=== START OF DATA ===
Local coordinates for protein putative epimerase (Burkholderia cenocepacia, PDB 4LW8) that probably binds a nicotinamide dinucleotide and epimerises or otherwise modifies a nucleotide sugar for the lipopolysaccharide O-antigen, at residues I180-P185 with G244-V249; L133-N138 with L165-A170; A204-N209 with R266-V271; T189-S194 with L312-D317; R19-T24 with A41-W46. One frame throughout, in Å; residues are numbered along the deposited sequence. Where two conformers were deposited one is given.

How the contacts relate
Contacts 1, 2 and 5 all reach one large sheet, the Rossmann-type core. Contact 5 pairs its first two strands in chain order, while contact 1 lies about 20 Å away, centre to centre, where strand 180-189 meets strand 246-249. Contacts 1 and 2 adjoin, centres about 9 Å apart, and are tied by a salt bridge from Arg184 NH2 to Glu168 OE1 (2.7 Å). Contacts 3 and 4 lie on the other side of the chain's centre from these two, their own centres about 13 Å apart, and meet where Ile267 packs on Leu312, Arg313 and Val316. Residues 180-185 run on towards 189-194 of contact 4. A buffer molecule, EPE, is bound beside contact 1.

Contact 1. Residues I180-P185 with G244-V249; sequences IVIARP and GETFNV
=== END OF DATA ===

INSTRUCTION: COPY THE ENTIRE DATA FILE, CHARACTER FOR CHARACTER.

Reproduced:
Local coordinates for protein putative epimerase (Burkholderia cenocepacia, PDB 4LW8) that probably binds a nicotinamide dinucleotide and epimerises or otherwise modifies a nucleotide sugar for the lipopolysaccharide O-antigen, at residues I180-P185 with G244-V249; L133-N138 with L165-A170; A204-N209 with R266-V271; T189-S194 with L312-D317; R19-T24 with A41-W46. One frame throughout, in Å; residues are numbered along the deposited sequence. Where two conformers were deposited one is given.

How the contacts relate
Contacts 1, 2 and 5 all reach one large sheet, the Rossmann-type core. Contact 5 pairs its first two strands in chain order, while contact 1 lies about 20 Å away, centre to centre, where strand 180-189 meets strand 246-249. Contacts 1 and 2 adjoin, centres about 9 Å apart, and are tied by a salt bridge from Arg184 NH2 to Glu168 OE1 (2.7 Å). Contacts 3 and 4 lie on the other side of the chain's centre from these two, their own centres about 13 Å apart, and meet where Ile267 packs on Leu312, Arg313 and Val316. Residues 180-185 run on towards 189-194 of contact 4. A buffer molecule, EPE, is bound beside contact 1.

Contact 1. Residues I180-P185 with G244-V249; sequences IVIARP and GETFNV